in Na Fianna Éireann and the Irish Revolution, 1909–23
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overwhelming majority in favour of strike action and the union mounted the first major national railway strike in a decade, beating off an i­ njunction   1  For a history of unions on the London Underground from the 1990s onwards, see Eady (2016).   2  Berlin (2006: 81).   3  Berlin (2006: 82).   4  Crow (2012a: 154). 29 Bob Crow: Socialist, leader, fighter sought by BR [British Rail]. The significance of the 1989 strike went well beyond BR capitulating on the immediate issues. For the first time a major union had not only conducted a successful strike ballot under Tory

in Bob Crow: Socialist, leader, fighter
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Free State stood in stark contrast to the reality of the continued rural depopulation of the west. In August 1927, a reporter for the Galway Observer captured the emotive pain of these departures. I saw heartbroken fathers and mothers with the snows of many winters on their heads and tear bedimmed eyes take their last farewell of strapping sons and splendid specimens of womanhood at the railway station on Wednesday. The young people were bound for America. It was a saddening, a never to be forgotten sight. One old man who I was told had come all Prologue xxi the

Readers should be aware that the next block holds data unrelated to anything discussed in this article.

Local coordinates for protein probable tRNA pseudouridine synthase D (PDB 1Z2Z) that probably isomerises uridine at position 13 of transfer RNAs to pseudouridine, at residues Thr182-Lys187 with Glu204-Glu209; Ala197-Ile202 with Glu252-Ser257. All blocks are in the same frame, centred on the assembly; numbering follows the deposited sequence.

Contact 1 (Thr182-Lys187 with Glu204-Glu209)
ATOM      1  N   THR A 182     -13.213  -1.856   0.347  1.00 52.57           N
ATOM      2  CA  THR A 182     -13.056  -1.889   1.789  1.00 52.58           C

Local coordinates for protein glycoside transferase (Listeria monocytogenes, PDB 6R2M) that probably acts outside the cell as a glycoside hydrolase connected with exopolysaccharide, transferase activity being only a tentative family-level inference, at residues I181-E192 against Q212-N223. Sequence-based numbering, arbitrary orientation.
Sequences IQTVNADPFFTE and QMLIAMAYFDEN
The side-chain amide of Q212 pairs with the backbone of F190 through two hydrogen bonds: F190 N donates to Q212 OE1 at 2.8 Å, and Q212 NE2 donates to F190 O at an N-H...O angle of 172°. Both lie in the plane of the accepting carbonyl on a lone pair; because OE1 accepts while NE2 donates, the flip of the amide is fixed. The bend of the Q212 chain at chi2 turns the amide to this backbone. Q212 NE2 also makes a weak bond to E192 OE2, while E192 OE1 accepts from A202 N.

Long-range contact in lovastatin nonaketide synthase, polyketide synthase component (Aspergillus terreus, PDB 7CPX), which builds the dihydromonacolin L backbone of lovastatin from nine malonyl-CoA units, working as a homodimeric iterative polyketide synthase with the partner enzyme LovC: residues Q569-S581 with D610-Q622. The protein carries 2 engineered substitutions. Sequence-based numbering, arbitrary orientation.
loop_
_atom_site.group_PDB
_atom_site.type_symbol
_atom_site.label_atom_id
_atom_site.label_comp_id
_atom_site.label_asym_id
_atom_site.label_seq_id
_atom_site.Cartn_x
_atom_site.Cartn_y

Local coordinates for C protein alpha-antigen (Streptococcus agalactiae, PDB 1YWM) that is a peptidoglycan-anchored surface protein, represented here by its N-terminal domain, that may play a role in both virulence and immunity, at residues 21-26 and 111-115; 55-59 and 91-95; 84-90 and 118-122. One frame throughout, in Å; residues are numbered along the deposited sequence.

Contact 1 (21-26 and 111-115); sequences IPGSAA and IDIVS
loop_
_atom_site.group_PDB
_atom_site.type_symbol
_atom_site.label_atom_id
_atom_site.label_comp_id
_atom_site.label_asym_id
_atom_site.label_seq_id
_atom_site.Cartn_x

in The west must wait

coin into my palm as we left. Those houses are all gone now, demolished to make way for the motorway, but the cemetery is still there. My mother’s first job after leaving school at 14 was as an apprentice carpet layer, but illness forced her to give that up. At 16 she went to work at the Meter Record Office – where she met my father, a meter reader – and from there to the railway station booking office and then the tax office. When she was first married and expecting me, the couple lived in her mother’s small terraced house in Holmfield Road, St Annes. In 1950 my

in Change and the politics of certainty